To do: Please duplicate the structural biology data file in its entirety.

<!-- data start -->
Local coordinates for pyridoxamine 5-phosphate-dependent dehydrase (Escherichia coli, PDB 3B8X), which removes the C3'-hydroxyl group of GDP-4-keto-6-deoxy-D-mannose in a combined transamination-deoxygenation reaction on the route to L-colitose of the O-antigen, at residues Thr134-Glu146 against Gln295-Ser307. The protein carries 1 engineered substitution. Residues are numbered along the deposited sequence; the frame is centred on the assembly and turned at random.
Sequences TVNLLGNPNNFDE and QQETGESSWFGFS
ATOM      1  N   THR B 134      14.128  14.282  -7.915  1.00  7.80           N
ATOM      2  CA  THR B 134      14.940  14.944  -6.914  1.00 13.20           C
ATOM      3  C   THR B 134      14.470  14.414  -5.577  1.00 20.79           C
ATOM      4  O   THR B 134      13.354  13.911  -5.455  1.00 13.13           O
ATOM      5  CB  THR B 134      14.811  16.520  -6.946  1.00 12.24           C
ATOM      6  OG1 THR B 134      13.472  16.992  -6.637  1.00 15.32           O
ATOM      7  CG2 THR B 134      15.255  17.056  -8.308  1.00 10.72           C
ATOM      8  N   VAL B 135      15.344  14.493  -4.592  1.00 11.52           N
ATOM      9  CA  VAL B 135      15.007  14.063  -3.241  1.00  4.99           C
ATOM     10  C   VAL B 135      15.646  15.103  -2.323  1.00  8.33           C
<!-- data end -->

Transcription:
Local coordinates for pyridoxamine 5-phosphate-dependent dehydrase (Escherichia coli, PDB 3B8X), which removes the C3'-hydroxyl group of GDP-4-keto-6-deoxy-D-mannose in a combined transamination-deoxygenation reaction on the route to L-colitose of the O-antigen, at residues Thr134-Glu146 against Gln295-Ser307. The protein carries 1 engineered substitution. Residues are numbered along the deposited sequence; the frame is centred on the assembly and turned at random.
Sequences TVNLLGNPNNFDE and QQETGESSWFGFS
ATOM      1  N   THR B 134      14.128  14.282  -7.915  1.00  7.80           N
ATOM      2  CA  THR B 134      14.940  14.944  -6.914  1.00 13.20           C
ATOM      3  C   THR B 134      14.470  14.414  -5.577  1.00 20.79           C
ATOM      4  O   THR B 134      13.354  13.911  -5.455  1.00 13.13           O
ATOM      5  CB  THR B 134      14.811  16.520  -6.946  1.00 12.24           C
ATOM      6  OG1 THR B 134      13.472  16.992  -6.637  1.00 15.32           O
ATOM      7  CG2 THR B 134      15.255  17.056  -8.308  1.00 10.72           C
ATOM      8  N   VAL B 135      15.344  14.493  -4.592  1.00 11.52           N
ATOM      9  CA  VAL B 135      15.007  14.063  -3.241  1.00  4.99           C
ATOM     10  C   VAL B 135      15.646  15.103  -2.323  1.00  8.33           C